InCommon collaboration

In November 2019, InCommon, an organisation that ‘bring[s] people together, young and old, to find out what they have in common’ invited us to assist with their sessions held at Mosque Tower retirement housing, the home of elderly Bangladeshi women, during the visits from pupils from the local Kobi Nazrul primary school. The Bangladeshi elders were Sylheti speakers, some with very little English, while the school children spoke English as their dominant language, despite most being of Bangladeshi heritage, plus a few children from other backgrounds.

 

We helped to adapt InCommon’s intergenerational programmes material by making a Sylheti translation (written in Roman script with some Eastern Nagri script (but unfortunately there were technical problems with the Siloti/Syloti Nagri script and it couldn’t be rendered)) to help communication during the session between this group of elders and pupils.

 

Thank you InCommon for the opportunity to collaborate with you and build awareness of the Sylheti language!

 

 

Sylheti language in music

With its lexical tone, and absence of historical aspiration, Sylheti has a distinct sound, unlike Bangla, that lends Sylheti music a unique rhythmicality (stress, intonation, and rhythm). Check it out!
Do you have any favorites?

 

🎼  Redz and AshBoii seem to be pretty popular at the moment

Sylheti Fua – by Redz, featuring AshBoii (<– This video with lyrics!)

Shundori Furi Goh – by Redz, featuring AshBoii (<– This video with lyrics!)
— and such a banger that it’s already inspired a parody:
Londoni Furi Goh – by Kabul, featuring Im’dad

Roshoraj – by Redz, featuring Ashboii

Ekbar Daraw Bondhu – by Redz, featuring AshBoii & Sony Achiba

Ami Bangali / আমি বাঙালী – by Redz, featuring AUS

 

🎼  Sylheti rap

Amra Hokkol Sylheti – by Fokir Lal Miah (with many different videos)
— based on the more traditional Amra hokkol Syloti – by …
— and many regional spin-offs, like
Amra hokkol londoni (we are all londoni’s) – by …
আমরা হক্কল বিশ্বনাথি / Amra Hokkol Bishwanathi – by …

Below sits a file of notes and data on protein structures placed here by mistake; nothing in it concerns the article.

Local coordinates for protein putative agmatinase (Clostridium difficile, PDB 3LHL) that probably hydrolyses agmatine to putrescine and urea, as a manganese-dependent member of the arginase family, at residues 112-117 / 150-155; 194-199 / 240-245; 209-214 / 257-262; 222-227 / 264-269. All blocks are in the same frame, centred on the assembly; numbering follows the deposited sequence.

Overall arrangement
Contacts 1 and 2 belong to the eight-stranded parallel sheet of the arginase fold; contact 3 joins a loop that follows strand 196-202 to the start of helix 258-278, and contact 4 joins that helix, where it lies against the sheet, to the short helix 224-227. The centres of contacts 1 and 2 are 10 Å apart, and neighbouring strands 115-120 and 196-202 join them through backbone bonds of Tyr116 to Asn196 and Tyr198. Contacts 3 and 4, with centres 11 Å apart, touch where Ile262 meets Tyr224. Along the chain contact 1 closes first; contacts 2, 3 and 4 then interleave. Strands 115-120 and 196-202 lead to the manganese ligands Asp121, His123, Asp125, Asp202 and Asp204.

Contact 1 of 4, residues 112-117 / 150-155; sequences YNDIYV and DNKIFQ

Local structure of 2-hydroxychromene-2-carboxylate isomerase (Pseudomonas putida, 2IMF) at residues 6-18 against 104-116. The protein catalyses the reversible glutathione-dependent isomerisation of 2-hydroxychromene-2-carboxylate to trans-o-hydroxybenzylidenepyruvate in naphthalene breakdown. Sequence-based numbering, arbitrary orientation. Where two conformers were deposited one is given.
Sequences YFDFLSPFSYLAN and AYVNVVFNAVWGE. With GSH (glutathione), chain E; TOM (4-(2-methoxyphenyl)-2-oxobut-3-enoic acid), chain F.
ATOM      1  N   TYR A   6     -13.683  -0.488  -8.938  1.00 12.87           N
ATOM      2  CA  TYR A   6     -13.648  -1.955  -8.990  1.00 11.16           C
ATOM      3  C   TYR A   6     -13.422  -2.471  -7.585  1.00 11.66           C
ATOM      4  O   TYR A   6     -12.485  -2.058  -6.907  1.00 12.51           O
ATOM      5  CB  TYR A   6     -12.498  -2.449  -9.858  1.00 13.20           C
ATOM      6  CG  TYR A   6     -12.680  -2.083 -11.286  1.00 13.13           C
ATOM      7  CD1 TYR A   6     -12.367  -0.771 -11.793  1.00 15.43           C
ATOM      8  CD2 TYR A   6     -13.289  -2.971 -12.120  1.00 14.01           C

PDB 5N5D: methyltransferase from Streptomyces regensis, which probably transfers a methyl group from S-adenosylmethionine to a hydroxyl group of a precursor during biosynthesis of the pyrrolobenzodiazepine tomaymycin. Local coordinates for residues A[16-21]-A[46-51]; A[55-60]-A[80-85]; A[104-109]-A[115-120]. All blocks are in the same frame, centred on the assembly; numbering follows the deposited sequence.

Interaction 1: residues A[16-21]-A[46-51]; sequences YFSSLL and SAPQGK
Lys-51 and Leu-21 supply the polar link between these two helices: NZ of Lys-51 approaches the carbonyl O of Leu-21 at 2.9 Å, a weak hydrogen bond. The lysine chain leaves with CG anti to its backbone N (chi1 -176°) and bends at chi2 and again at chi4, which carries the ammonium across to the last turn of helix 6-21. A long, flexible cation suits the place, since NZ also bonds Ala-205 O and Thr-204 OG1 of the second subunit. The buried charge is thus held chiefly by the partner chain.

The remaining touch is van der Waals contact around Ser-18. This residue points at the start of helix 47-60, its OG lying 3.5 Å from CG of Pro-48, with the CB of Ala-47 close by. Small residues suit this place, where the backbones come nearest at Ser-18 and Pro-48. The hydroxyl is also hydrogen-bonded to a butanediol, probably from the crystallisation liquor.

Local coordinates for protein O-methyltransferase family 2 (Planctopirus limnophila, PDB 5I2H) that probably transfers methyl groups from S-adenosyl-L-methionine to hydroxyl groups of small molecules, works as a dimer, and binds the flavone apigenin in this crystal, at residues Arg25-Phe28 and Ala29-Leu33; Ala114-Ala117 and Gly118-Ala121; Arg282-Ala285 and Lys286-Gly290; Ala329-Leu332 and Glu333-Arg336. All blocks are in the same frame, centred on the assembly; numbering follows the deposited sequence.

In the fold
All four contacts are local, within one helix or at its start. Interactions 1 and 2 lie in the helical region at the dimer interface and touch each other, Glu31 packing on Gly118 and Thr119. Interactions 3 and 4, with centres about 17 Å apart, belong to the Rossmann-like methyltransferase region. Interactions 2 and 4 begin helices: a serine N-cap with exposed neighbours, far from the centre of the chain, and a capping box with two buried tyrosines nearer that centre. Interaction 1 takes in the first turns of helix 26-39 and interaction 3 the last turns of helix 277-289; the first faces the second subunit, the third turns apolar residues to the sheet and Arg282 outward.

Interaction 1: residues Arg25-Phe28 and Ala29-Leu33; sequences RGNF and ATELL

Aamra Hokkol Balaganji – by B-Boys
Amra Hokkol Beanibazari – by Prithom Chowdhury Anik
Amra Hokkol Goalabazari / আমরা হক্কল গোয়ালাবাজারি – by Arex Vai

Sylhety Thaba – by C-Let Sr101

Sylhety Beyain – by RA Mamun, featuring Rani Ali

Sylhety Explosion – by Pollob Bai

Proud Sylhety – by Pollob Vai, featuring Md Juwels & Sacz Shorif

আমরা সিলেটি / Amra Sylheti – by Rebel Delwar

দ্বিতীয় অধ্যায় (Ditiyo Oddhay) – by Faheem, B Monk & C-let

(old-school) Buccho ni Ba Baai – by Lal Miah

 

🎼  Sylheti rap from Assam

Natok – by Arin Dez

Koshto – by Arin Dez

Taratari – by Arin Dez

 

🎼  international Sylheti rap collaboration

Worldwide Sylheti Cypher 2k17 – by Partho Bhai, Arin Dez, Fahim Chowdhury, Ovi, C-Let

 

🎼  Sylheti hip-hop

Gari – by Iksy (A folk song with a modern New York twist)

Injoy – by Iksy (with a remix)

Bangla Medley – by Nish (on the London scene)

Mon Juraiya – by Bilal Shahid

Burkhawali Meye – by Kayo BT

Mon Churi (মন চুরি) – by Shabz

Tumar Nesha – by Arin Dez, featuring Fleep (from Assam!)

Tumi Korso Fagol – by Arin Dez

Fori / ফরী – by S N D S U H E L

Shundori Go – by Sacz Shorif, featuring Hasib Shah

 

🎼  traditional melody mixed with metal rock sound

Amra Sylheti Fua – by Afjol Hossen

 

🎼  with a more traditional style

মুই ভালা নায় [mui bala nae] – by Dr. Zahir Ochinpuri

ধুন্দুর মুন্দুর সিলটী গান [dundur mundur silhoTi gan] – by Dr. Zahir Ochinpuri

Shundori Foori – by Fuad Almuqtadir

Sylheti Bhaisab – by M. K. Anam & Abdus Salique (<– This video with translated lyrics!)

 

🎼  younger singers

Amra Hokkol Sylheti / আমরা হক্কল ছিলটি – sung by Anamika Anu / অনামিকা অনু

ও ফুড়ি কউ আমারে ভালা ফাউনি [o fuRi xo amare bala fao ni] – by Ghuri / ঘুড়ি

 

🎼  nicely articulated Eid song

Sylheti Eid Song / মজার সুরে আঞ্চলিক গান – sung by Junaid Azhari

 

and so many Hason Raza ‘covers’ …

and of course all the damail (1) (2) songs, sung and danced in circles mainly by women at weddings!

 

 

Sylheti language session at SOAS’ Languages Outreach 2019

At the end of the academic year 2019, a group of pupils from two GCSE classes studying Bengali came to SOAS, and we were invited to present about the language plurality in ‘Bengal’, a region that has seen many diverse historical kingdoms and nations with various names, along with an overview on Sylheti language.

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In addition to a Bengali/Bangla language session presented to the pupils by a SOAS Bengali teacher, we presented the pupils and their teachers with an original poem ‘Jujube Thief’ [boroi sur] composed by Hasnat Anwar. We presented the poem in transcription, using Roman script and the International Phonetic Alphabet (IPA), as well as in the Siloti/Syloti Nagri script and the Purbi (Bengali-Assamese) script.

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Hasnat Anwar’s poem is performed in a Youtube video!

 

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soas-logo-treeWe thank SOAS’ Languages OutreachWidening Participation and Routes into Languages, for this opportunity to build awareness of the Sylheti language.

They have recognized our efforts before, promoting one of our first animated videos.